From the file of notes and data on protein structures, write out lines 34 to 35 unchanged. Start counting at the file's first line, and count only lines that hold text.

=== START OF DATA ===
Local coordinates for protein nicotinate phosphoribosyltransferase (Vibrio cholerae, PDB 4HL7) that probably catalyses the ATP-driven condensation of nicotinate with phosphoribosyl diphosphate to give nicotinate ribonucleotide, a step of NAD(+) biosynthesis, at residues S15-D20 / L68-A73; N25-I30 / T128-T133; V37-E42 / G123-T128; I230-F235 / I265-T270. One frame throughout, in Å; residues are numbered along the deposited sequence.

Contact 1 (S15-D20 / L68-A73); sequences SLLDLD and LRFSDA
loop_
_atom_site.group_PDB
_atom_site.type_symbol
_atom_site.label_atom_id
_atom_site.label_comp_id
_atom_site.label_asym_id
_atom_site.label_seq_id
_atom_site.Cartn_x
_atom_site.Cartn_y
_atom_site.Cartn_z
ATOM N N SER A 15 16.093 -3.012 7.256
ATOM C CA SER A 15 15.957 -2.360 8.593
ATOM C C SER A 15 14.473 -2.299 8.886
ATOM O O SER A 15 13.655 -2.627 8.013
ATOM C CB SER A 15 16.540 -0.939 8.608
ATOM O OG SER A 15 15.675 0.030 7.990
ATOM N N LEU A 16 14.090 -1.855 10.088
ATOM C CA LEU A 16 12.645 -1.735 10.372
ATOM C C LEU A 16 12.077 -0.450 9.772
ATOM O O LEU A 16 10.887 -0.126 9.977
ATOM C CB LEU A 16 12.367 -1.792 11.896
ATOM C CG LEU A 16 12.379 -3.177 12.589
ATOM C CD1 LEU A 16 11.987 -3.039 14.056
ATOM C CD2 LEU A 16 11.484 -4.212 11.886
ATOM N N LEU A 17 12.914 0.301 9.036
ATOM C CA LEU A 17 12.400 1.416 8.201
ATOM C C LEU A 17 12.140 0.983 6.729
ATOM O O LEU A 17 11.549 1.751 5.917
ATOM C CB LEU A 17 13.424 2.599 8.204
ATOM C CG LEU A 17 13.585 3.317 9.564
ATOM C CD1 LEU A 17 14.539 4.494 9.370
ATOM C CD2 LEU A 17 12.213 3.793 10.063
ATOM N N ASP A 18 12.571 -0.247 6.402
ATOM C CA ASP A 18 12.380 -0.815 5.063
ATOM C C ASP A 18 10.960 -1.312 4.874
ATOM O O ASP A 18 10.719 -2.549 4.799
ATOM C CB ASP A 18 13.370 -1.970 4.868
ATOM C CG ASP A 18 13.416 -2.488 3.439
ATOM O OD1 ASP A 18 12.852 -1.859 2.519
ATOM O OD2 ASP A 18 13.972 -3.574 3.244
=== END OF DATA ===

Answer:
ATOM C CD2 LEU A 17 12.213 3.793 10.063
ATOM N N ASP A 18 12.571 -0.247 6.402